Apple's Lost Decade

     2/12/2021

I often think of companies in relation to their contribution to the next evolution in the forking and merging of disciplines in computing that brought us to where we are today. Many companies have multiple contributions. Few have as many such contributions as Apple. But there was a time when they didn’t seem so innovative. 

This lost decade began about half way through the tenure of John Sculley and can be seen through the lens of the CEOs. There was Sculley, CEO from 1983 to 1993. Co-founders and spiritual centers of Apple, Steve Jobs and Steve Wozniak, left Apple in 1985. Jobs to create NeXT and Wozniak to jump into a variety of companies like making universal remotes, wireless GPS trackers, and and other adventures. 

This meant Sculley was finally in a position to be fully in charge of Apple. His era would see sales 10x from $800 million to $8 billion. Operationally, he was one of the more adept at cash management, putting $2 billion in the bank by 1993. Suddenly the vision of Steve Jobs was paying off. That original Mac started to sell and grow markets. But during this time, first the IBM PC and then the clones, all powered by the Microsoft operating system, completely took the operating system market for personal computers. Apple had high margins yet struggled for relevance. 

Under Sculley, Apple released HyperCard, funded a skunkworks team in General Magic, arguably the beginning of ubiquitous computing, and using many of those same ideas he backed the Newton, coining the term personal digital assistant. Under his leadership, Apple marketing sent 200,000 people home with a Mac to try it out. Put the device in the hands of the people is probably one of the more important lessons they still teach newcomers that work in Apple Stores. 

Looking at the big financial picture it seems like Sculley did alright. But in Apple’s fourth-quarter earnings call in 1993, they announced a 97 drop from the same time in 1992. This was also when a serious technical debt problem began to manifest itself. 

The Mac operating system grew from the system those early pioneers built in 1984 to Macintosh System Software going from version 1 to version 7. But after annual releases leading to version 6, it took 3 years to develop system 7 and the direction to take with the operating system caused a schism in Apple engineering around what would happen once 7 shipped. Seems like most companies go through almost the exact same schism. Microsoft quietly grew NT to resolve their issues with Windows 3 and 95 until it finally became the thing in 2000. IBM had invested heavily into that same code, basically, with Warp - but wanted something new. 

Something happened while Apple was building macOS 7. They lost Jean Lois Gasseé who had been head of development since Steve Jobs left. When Sculley gave everyone a copy of his memoir, Gasseé provided a copy of The Mythical Man-Month, from Fred Brooks’ experience with the IBM System 360. It’s unclear today if anyone read it. To me this is really the first big sign of trouble. Gassée left to build another OS, BeOS.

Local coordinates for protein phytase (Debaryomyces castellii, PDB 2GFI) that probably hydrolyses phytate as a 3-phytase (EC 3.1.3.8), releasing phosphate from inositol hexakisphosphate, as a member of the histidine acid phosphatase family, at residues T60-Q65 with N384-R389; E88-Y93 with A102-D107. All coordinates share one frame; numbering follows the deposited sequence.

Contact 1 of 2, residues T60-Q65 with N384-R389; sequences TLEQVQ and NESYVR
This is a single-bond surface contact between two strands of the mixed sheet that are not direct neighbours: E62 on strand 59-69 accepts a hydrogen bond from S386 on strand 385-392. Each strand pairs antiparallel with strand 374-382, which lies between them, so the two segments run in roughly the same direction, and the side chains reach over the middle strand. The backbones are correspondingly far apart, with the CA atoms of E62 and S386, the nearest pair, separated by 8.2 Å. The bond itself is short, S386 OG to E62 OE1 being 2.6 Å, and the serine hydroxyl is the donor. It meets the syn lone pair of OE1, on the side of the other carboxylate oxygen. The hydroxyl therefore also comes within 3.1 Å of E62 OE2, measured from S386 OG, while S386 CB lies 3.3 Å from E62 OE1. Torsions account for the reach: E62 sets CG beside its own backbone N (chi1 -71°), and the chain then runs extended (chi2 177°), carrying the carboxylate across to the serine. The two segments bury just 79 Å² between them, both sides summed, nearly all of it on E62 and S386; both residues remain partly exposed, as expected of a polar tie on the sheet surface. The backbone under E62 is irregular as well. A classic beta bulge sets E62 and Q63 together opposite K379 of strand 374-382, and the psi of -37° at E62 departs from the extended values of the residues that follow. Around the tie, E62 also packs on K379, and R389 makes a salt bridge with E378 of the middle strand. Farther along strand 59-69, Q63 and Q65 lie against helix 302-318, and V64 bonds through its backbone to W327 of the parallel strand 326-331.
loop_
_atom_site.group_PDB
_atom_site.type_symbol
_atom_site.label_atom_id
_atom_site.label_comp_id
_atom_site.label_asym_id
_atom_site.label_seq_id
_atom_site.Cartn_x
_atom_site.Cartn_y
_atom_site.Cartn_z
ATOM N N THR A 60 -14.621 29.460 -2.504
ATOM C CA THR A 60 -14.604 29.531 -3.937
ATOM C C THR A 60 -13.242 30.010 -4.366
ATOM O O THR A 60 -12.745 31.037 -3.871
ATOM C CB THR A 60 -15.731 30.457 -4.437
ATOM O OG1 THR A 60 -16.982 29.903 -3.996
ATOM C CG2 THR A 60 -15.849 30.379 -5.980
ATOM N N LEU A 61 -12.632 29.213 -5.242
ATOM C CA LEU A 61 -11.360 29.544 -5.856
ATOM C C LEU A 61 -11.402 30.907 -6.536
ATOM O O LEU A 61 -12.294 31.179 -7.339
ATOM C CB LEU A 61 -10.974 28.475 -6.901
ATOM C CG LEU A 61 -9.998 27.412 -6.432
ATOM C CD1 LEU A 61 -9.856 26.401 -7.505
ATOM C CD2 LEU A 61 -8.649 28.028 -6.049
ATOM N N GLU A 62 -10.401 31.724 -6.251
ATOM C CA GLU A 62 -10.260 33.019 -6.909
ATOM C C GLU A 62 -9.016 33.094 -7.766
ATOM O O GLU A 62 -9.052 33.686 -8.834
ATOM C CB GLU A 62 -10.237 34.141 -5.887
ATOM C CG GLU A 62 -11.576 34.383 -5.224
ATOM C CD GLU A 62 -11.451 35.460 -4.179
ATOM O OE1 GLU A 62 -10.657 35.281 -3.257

By the time macOS 7 was released, it was clear that the operating system was bloated, needed a massive object-oriented overhaul, and under Sculley the teams were split, with one team eventually getting spun off into its own company and then became a part of IBM to help with their OS woes. The team at Apple took 6 years to release the next operating system. Meanwhile, one of Sculley’s most defining decisions was to avoid licensing the Macintosh operating system. Probably because it was just too big a mess to do so. And yet everyday users didn’t notice all that much and most loved it. 

But third party developers left. And that was at one of the most critical times in the history of personal computers because Microsoft was gaining a lot of developers for Windows 3.1 and released the wildly popular Windows 95. 

The Mac accounted for most of the revenue of the company, but under Sculley the company dumped a lot of R&D money into the Newton. As with other big projects, the device took too long to ship and when it did, the early PDA market was a red ocean with inexpensive competitors. The Palm Pilot effectively ended up owning that pen computing market. 

Sculley was a solid executive. And he played the part of visionary from time to time. But under his tenure Apple found operating system problems, rumors about Windows 95, developers leaving Apple behind for the Windows ecosystem, and whether those technical issues are on his lieutenants or him, the buck stocks there. The Windows clone industry led to PC price wars that caused Apple revenues to plummet. And so Markkula was off to find a new CEO. 

Michael Spindler became the CEO from 1993 to 1996. The failure of the Newton and Copland operating systems are placed at his feet, even though they began in the previous regime. Markkula hired Digital Equipment and Intel veteran Spindler to assist in European operations and he rose to President of Apple Europe and then ran all international. He would become the only CEO to have no new Mac operating systems released in his tenure. Missed deadlines abound with Copland and then Tempo, which would become Mac OS 8. 

And those aren’t the only products that came out at the time. We also got the PowerCD, the Apple QuickTake digital camera, and the Apple Pippin. Bandai had begun trying to develop a video game system with a scaled down version of the Mac. The Apple Pippin realized Markkula’s idea from when the Mac was first conceived as an Apple video game system. 

There were a few important things that happened under Spindler though. First, Apple moved to the PowerPC architecture. Second, he decided to license the Macintosh operating system to companies wanting to clone the Macintosh. And he had discussions with IBM, Sun, and Philips to acquire Apple. Dwindling reserves, increasing debt. Something had to change and within three years, Spindler was gone.